Unfortunately it still isn’t running. But the demo below makes us think that he’s really close. Timing is always touchy and that seems to be what is causing the problems. He makes use of a lot of plumbing fixtures. At the right you can see the parts (including a peanut butter jar) which make his carburetor with a valve pointing straight up as the choke. The fuel and air mixture moves down through the pipe to the cylinder and valve assembly where it is ignited by the black grill igniter module. His custom cut plywood gear moves with the fly-wheel. It triggers his improvised spark plug by using a bit of wire to pull on the leaf switch.
We feel like he’s so close to getting this up and running. If you have any advice on where he might be going wrong [Lou] welcomes your input.
Continue reading “Building an internal combustion engine from hardware store parts”
Just about every engineer needs to take a drawing class, but until now we surprisingly haven’t seen electronics thrown into rulers, t-squares, and lead holders. [Anirudh] decided to change that with Glassified. It’s a transparent display embedded in a ruler that is able to capture hand drawn lines. These physical lines can be interacted with or measured, turning a ruler into a bridge between a paper drawing and a digital environment.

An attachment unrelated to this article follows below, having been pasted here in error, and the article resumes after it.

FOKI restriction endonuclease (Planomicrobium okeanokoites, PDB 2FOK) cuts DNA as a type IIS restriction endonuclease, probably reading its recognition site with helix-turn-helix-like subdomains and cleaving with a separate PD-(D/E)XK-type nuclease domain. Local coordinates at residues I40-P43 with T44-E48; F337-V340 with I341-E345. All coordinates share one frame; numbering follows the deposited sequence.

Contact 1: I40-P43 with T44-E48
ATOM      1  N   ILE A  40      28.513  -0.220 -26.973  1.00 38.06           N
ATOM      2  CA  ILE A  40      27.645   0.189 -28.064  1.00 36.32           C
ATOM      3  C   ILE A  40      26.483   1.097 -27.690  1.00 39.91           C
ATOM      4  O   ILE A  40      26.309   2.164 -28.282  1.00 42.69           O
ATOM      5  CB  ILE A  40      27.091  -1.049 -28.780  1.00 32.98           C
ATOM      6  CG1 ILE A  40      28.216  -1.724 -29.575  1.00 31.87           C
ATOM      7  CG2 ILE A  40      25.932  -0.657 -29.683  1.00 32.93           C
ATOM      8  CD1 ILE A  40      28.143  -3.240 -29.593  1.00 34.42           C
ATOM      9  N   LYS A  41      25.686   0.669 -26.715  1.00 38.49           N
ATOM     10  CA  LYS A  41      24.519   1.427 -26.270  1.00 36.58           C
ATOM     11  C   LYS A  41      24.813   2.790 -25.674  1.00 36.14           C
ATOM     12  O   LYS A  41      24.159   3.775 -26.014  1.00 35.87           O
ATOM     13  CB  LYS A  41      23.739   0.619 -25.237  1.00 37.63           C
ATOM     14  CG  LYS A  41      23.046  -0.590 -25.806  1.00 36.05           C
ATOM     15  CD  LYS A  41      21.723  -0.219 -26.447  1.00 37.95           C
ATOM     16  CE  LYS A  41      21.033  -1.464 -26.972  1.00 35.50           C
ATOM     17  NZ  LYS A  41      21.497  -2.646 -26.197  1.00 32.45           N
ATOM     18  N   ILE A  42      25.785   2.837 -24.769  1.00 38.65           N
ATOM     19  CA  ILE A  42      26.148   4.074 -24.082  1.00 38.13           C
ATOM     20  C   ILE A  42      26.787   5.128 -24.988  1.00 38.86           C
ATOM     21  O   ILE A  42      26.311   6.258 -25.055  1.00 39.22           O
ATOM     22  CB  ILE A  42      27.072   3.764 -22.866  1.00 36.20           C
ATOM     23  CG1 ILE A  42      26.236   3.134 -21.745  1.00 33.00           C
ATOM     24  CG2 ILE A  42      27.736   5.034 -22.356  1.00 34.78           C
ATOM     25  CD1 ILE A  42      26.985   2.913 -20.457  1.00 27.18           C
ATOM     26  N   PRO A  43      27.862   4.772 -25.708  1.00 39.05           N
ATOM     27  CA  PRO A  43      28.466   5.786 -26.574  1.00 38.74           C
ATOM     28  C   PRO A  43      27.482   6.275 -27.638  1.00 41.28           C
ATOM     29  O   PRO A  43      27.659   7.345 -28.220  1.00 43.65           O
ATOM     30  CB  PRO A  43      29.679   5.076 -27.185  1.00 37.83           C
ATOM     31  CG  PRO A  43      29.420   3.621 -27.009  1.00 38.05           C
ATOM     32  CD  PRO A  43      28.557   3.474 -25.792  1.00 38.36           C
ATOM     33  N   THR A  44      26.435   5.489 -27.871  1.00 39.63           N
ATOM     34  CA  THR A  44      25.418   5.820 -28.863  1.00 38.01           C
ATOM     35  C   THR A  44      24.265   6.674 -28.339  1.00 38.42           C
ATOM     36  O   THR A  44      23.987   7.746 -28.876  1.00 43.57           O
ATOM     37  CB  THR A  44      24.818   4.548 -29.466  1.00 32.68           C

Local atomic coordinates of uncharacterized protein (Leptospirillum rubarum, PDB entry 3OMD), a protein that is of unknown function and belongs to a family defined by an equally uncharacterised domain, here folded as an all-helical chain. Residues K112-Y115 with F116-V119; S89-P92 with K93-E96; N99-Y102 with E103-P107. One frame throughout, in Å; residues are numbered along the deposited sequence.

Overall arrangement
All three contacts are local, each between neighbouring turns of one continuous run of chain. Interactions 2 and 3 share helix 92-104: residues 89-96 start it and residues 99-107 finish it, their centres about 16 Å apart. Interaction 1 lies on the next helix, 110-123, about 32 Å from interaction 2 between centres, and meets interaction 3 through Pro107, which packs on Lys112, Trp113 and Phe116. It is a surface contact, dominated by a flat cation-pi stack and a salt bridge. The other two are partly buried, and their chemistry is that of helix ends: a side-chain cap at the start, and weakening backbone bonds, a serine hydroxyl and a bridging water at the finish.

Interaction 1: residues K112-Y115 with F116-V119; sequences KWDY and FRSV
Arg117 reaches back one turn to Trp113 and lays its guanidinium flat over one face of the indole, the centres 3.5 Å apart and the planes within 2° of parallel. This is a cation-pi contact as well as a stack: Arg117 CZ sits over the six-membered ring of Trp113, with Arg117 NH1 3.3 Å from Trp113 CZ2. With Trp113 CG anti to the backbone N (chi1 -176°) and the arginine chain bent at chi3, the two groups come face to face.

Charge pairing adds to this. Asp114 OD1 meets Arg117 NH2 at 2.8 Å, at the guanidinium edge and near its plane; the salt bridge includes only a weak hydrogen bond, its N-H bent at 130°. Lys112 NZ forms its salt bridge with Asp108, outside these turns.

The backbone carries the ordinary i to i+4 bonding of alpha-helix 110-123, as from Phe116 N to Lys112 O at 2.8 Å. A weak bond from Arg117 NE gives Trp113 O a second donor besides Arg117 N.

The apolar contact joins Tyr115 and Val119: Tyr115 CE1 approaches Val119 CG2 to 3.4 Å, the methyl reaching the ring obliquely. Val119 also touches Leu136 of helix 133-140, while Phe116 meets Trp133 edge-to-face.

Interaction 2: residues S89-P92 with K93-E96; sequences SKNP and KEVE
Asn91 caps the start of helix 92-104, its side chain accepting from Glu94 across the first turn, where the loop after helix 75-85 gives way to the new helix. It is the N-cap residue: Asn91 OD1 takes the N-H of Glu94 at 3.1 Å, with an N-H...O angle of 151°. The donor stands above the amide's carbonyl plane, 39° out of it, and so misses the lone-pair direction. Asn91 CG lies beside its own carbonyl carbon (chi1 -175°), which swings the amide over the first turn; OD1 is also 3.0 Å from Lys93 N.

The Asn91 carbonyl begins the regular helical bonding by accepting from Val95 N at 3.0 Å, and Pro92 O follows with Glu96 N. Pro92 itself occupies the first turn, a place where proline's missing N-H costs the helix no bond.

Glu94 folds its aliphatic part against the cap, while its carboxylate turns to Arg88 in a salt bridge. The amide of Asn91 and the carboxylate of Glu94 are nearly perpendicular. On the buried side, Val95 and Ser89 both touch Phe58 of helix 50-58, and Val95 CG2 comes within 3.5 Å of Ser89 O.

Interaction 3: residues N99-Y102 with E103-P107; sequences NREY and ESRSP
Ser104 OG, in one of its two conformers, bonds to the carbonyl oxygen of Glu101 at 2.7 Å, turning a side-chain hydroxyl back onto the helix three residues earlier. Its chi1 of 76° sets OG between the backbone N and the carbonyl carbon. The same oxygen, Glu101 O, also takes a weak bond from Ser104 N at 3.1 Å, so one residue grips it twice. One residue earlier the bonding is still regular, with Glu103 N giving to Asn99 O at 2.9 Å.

For the display, [Anirudh] mounted a transparent TOLED display with a digitizer input into a ruler. The digitizer captures the pen strokes underneath the ruler, and is able to interact with the physical lines, either to calculate the length and angle of lines, or just to bounce a digital ball inside a hand-drawn polygon.
There’s no word on how this display is being driven, or what kind of code is running on it. [Anirudh] said he will have some schematics and code available up on his website soon (it’s a 404 right now).
This one’s a treasure trove of CAN bus hacks that will scare the crap out of an unsuspecting driver — or worse. [Charlie Miller] and [Chris Valasek] are getting ready to present their findings, which were underwritten by DARPA, at this year’s Defcon. They gave a Forbes reporter a turn in the driver’s seat in order to show off.
You’ve got to see the video on this one. We haven’t had this much fun looking at potentially deadly car hacking since Waterloo Labs decided to go surfing on an Olds. The hacks shown off start as seemingly innocent data tweaks, like misrepresenting your fuel level or displaying 199 mph on the speedometer while the car is standing still. But things start to get interesting when they take that speed readout from 199 down to zero instantly, which has the effect of telling the car you’ve been in a crash (don’t worry, the airbags don’t fire). Other devilish tricks include yanking the steering wheel to one side by issuing a command telling the car to park itself when driving down the road. Worst of all is the ability to disable the brakes while the vehicle is in motion. Oh the pedal still moves, but the brake calipers don’t respond.